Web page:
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Industrial relations jobs focus on managing employment relationships. The term industrial relations is typically used in reference to unionized employment relationships, though the term has largely been replaced with employment relations, human resources or personnel. Regardless of the name used, the types of jobs in this field can be broken up into a variety of categories. Industrial relations jobs may manage relationships with union employees which often have different considerations than jobs that manage non-union employees. Depending on the industry, an industrial relations position may be office based or much of the work may be conducted in the field. These jobs may also vary based on the types of employees managed — professionals or trade workers — and they may vary based on the focus of the work — compensation, benefits, or recruitment.
Early industrial relations careers had their roots in unionized settings and focused on the implementation of unions, and employee safety and fair labor practices and policies. Modern industrial relations jobs may also focus on the employment relationships between union workers and employers, but other industrial jobs manage working relationships outside of an organized labor union. The primary difference between these two types is the different mechanisms by which conflicts are managed and changes are implemented. Union employees are typically protected by a detailed set of procedures spelled out in the labor contract and therefore these jobs in a unionized setting require a good working knowledge of labor union relationships generally, and the specific collective bargaining agreement in force. Non-unionized industrial relations jobs may have the opportunity to more easily implement new programs including performance management and recognition and retention programs.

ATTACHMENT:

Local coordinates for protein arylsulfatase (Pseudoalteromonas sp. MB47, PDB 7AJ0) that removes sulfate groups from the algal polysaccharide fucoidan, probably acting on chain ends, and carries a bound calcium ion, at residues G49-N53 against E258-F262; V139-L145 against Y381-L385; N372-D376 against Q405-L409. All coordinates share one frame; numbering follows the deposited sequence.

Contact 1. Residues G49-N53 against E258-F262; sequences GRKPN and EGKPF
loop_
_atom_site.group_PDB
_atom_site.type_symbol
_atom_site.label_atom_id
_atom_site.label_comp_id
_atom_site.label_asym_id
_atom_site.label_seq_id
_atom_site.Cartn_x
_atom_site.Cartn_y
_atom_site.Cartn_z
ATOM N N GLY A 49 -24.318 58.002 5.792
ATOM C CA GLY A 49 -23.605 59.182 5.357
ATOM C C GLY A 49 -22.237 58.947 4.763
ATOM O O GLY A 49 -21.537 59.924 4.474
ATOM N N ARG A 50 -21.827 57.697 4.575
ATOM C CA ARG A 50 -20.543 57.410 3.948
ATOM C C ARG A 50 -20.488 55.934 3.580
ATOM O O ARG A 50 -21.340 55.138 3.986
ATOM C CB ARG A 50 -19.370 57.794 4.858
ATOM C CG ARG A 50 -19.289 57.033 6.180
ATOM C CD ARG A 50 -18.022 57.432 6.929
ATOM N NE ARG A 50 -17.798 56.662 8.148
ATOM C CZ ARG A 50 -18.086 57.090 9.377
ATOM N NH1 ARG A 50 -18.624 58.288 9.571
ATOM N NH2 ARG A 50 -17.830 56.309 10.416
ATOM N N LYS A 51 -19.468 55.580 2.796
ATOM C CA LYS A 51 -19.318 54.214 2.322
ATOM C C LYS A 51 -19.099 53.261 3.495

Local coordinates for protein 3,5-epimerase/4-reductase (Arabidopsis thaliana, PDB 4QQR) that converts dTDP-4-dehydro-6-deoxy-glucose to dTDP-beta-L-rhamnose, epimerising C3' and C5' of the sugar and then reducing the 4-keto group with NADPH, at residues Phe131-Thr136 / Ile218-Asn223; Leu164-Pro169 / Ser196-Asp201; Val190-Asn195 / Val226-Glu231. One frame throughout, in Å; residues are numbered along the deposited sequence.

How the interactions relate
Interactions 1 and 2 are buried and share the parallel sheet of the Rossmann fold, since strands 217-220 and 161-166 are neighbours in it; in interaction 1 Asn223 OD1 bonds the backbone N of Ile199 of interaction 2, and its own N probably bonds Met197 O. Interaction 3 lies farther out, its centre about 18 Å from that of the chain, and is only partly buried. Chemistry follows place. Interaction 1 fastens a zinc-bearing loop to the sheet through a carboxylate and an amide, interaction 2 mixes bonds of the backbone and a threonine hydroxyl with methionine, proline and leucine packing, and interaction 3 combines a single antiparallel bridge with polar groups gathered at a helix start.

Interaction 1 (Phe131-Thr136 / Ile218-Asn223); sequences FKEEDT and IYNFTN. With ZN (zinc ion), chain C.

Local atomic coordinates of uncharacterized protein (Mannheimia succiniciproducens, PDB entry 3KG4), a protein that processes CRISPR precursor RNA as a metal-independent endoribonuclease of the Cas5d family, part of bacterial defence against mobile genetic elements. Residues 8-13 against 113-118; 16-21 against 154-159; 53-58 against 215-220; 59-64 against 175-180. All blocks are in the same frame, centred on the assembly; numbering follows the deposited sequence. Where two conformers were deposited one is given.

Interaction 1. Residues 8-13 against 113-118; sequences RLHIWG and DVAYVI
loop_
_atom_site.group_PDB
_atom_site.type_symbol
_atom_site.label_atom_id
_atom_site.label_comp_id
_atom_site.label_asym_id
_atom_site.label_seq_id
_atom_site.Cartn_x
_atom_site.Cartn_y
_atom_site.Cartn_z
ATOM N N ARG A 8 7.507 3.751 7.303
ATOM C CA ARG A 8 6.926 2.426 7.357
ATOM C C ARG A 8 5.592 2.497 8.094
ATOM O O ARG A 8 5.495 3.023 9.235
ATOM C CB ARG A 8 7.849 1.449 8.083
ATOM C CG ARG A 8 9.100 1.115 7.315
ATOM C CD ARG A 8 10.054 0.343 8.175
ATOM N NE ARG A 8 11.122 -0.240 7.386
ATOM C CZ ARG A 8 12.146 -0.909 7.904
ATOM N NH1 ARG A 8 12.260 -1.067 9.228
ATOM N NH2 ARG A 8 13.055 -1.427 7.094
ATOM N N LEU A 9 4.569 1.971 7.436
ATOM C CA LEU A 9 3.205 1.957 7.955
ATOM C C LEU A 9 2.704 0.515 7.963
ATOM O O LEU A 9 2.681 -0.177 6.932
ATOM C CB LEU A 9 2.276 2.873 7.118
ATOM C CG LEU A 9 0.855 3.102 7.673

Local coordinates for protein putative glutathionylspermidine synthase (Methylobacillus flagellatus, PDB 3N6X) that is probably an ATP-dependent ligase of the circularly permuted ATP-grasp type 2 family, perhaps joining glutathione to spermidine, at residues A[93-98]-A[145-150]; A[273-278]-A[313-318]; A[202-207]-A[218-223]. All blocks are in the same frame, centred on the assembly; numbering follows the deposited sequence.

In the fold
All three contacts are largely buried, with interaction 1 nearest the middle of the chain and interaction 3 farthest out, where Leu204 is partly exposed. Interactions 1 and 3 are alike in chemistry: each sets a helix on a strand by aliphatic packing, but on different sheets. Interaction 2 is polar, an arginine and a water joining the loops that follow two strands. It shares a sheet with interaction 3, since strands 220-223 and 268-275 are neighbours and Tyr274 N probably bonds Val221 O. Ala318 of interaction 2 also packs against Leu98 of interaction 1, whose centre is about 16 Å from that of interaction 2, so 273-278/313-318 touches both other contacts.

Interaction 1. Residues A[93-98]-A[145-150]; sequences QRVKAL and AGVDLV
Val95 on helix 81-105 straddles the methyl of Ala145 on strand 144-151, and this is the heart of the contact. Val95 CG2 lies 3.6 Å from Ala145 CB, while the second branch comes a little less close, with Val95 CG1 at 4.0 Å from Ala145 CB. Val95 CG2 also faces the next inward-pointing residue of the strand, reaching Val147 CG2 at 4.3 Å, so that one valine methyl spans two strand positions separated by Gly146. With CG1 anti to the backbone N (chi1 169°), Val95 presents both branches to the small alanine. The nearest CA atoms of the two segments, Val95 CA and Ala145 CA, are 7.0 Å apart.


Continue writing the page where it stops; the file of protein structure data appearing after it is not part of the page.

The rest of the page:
Industrial relations jobs are typically located in an office setting, although in some companies, these staff members may be located near or on the production floor. Close proximity with the work often helps the industrial relations coordinator stay engaged with the work, the employees and the managers. All successful industrial relationships managers, whether they work on the production floor or in an office, usually have excellent communication and interpersonal skills. Computer, organizational, and mathematic skills are also important.
Jobs in this field may also vary based on the type of employees involved. Aside from the union distinction, trade workers may require different types of assistance than licensed professionals. Licensed professionals such as attorneys or physicians, for example, may need assistance keeping up on license requirements. Additionally, salaried professionals will require different compensation and benefits assistance than hourly workers.
Another way to categorize industrial relations jobs is based on the focus of the work. Some jobs may require the coordinator to manage all elements of the employment relationship. Others may require the industrial relations specialist to focus only on recruitment, compensation, or benefits.
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